2019 Toyota Corolla Hatchback Pricing Announced; Big MPG Gains Await Those Who Hate Shifting

Steph Willems
by Steph Willems

With a new body, platform, wheelbase, engine, and continuously variable transmission, the 2019 Toyota Corolla Hatchback (formerly the Corolla iM) is a very different beast than its predecessor. This was made abundantly clear during our recent test drive. Gone is the weird seating position, the spartan interior, and the so-so ride.

Just as important, the iM’s lackluster power figures give way to decent specs for a car of its class. It seems Toyota actually listened to owner complaints, boosting the vehicle’s output by 31 horsepower and 25 lb-ft while adding a physical launch gear to the new CVT, all in the hopes of wringing a little fun out of the compact liftback.

Here’s what getting into a Corolla Hatch costs:

For a base SE, which shares the higher trim’s Dynamic-Force 2.0-liter four-cylinder, pricing starts at $19,990, plus $920 for handling and delivery. That brings the base model to $20,910, or $1,165 more than a “base” 2018 Corolla iM. (The single-trim iM comes in two flavors: stick or CVT).

For that price, buyers land a six-speed manual transmission and a healthy list of standard goodies. Included in all trims is an 8-inch touchscreen and Toyota Safety Sense 2.0 — a full suite of driver assist features that includes a pre-collision system with pedestrian detection, as well as dynamic radar cruise control. (Stick shift models don’t see a full-speed version of that perk.)

Moving up to an SE with CVT adds another $2,100 to the sticker, but you’ll be rewarded at the pumps. Featuring a broader ratio range and 10 simulated shift points, the CVT ups the estimated fuel economy to 32 mpg city, 42 highway, and 36 combined. The previous CVT-equipped iM managed 28/36/31. Sticking with the three-pedal layout sees fuel economy grow 1 mpg in the city and combined cycles and 2 mpg on the highway, compared to the six-speed iM. Estimated MPGs are 26/37/31.

If larger wheels and appearance upgrades are a must, the six-speed XSE retails for $24,910 after delivery, or $25,010 for the CVT variant. While the EPA hasn’t verified the fuel economy figures just yet, Toyota predicts a fairly significant MPG loss for the top-trim CVT model. The automaker pegs the XSE CVT at 30 city/38 highway/33 combined. (Figures for the XSE manual aren’t available.)

There’s still ways to fling more cash in Toyota’s direction, should you choose. Each trim carries a tech package. For SE models, blind spot monitoring, an upgraded Entune 3.0 audio system with app suite, and Toyota Connected Services fetches $1,400. For the XSE, $1,600 brings the same connected services, an eight-speaker, 800-Watt audio system, wireless phone charging, and navigation.

The 2019 Corolla Hatchback rolls into dealers this summer.

[Images: Steph Willems/TTAC]

Steph Willems
Steph Willems

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  • Remusrm Remusrm on Jun 04, 2018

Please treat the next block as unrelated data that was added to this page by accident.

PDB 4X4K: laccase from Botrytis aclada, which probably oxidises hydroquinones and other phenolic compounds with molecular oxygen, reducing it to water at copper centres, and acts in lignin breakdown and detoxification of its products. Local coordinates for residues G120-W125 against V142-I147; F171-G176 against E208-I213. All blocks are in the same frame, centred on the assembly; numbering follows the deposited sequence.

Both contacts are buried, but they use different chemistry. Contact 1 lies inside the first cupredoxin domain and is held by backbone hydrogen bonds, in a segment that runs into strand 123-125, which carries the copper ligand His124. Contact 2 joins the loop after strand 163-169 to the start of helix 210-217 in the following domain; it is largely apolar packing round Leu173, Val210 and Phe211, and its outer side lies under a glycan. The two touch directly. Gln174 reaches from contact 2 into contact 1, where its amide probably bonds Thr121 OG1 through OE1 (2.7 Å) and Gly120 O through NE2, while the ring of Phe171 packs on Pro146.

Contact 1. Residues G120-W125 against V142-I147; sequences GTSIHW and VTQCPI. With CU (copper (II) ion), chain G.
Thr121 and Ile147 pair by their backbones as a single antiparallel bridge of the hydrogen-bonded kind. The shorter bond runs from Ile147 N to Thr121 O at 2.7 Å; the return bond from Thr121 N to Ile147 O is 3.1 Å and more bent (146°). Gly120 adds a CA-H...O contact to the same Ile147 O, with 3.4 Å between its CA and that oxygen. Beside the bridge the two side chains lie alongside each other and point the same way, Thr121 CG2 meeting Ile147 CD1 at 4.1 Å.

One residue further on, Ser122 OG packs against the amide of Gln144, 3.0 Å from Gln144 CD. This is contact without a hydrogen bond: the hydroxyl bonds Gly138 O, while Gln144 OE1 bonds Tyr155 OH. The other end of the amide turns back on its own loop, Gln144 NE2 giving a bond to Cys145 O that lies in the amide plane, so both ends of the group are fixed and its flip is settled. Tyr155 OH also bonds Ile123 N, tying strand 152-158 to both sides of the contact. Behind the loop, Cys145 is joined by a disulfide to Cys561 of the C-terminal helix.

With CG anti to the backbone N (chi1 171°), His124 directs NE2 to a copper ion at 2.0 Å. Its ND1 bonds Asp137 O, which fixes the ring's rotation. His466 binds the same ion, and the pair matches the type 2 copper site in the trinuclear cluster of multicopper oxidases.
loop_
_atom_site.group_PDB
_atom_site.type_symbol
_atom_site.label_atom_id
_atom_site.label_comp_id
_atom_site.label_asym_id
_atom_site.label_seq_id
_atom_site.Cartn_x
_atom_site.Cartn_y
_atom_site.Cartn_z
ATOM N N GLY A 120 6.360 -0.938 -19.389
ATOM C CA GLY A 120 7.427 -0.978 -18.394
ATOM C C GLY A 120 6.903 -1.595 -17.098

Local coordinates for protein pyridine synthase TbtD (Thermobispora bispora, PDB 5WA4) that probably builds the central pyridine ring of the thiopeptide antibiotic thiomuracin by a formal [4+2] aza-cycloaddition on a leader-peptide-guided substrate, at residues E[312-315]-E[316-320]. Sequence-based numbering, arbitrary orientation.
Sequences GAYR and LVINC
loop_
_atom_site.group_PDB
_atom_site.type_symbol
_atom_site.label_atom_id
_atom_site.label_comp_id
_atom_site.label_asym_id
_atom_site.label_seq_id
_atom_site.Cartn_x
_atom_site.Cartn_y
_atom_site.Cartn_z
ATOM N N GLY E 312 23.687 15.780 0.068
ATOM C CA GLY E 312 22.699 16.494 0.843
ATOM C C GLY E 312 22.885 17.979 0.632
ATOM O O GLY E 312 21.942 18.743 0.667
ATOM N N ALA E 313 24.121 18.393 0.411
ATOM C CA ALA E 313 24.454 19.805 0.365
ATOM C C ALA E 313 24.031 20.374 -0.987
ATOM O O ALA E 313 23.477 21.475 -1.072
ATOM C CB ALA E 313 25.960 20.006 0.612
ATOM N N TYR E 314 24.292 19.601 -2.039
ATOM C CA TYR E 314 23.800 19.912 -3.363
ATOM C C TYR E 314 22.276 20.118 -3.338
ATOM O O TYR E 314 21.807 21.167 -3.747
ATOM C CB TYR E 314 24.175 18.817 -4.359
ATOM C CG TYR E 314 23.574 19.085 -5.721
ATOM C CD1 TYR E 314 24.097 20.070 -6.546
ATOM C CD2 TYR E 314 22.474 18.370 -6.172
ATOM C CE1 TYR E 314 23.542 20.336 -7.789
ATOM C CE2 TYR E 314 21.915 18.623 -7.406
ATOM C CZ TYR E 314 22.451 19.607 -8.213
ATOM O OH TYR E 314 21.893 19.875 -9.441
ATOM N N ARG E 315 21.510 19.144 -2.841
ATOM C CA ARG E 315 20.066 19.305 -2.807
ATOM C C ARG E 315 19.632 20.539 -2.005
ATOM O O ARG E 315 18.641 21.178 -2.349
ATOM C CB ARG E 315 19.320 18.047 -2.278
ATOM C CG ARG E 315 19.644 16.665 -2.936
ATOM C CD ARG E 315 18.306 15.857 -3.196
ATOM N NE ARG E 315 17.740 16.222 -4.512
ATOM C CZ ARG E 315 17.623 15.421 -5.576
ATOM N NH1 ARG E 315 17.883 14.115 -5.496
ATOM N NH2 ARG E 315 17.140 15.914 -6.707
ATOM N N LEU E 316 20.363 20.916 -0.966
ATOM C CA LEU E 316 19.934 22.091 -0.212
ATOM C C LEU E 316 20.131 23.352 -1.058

I was looking to get a leftover 17 or 18 IM and got quotes for around 15-16k. Great car in manual, but the mpg was horrid. Some say they get over 30, but driving it i barely got 29. When this new model is on its way out, will be looking to pic up one, since buying new years models might have issues to be worked out. Looking forward to getting one!

  • DownUnder2014 DownUnder2014 on Jun 06, 2018

    Having driven the previous generation (2013, pre-facelift) as a learner car, I wonder how the new Corolla will be. The specifications seem okay, and the styling, it isn't too boring, but it is not completely out there either! I do expect the car to be exactly what the previous Corollas have done, to be an excellent appliance that lasts for a while! At least here in Australia, when it comes out, I would expect it to be a very popular rental/learner car (as with previous generations)!

  • EBFlex At the summer property putting boats in the water, leveling boat lifts, cleaning the lots for summer, etc. Typical cabin stuff in the most beautiful place on the planet
  • Lou_BC I've I spent the past few days in what we refer to as "the lower mainland". I see Tesla's everywhere and virtually every other brand of EV. I was in downtown Vancouver along side a Rivian R1T. A Rivian R1S came off as side street and was following it. I saw one other R1S. 18% of new vehicles in BC are EV'S. It tends to match what I saw out my windshield. I only saw 2 fullsized pickups. One was a cool '91 3/4 ton regular cab. I ran across 2 Tacoma's. Not many Jeeps. There were plenty of Porches, Mercedes, and BMW's. I saw 2 Aston Martin DBX707's. It's been fun car watching other than the stress of driving in big city urban traffic. I'd rather dodge 146,000 pound 9 axle logging trucks on one lane roads.
  • IBx1 Never got the appeal of these; it looks like there was a Soviet mandate to create a car with two doors and a roof that could be configured in different ways.
  • CAMeyer Considering how many voters will be voting for Trump because they remember that gas prices were low in 2020–never mind the pandemic—this seems like a wise move.
  • The Oracle Been out on the boat on Lake James (NC) and cooking up some hella good food here with friends at the lake place.
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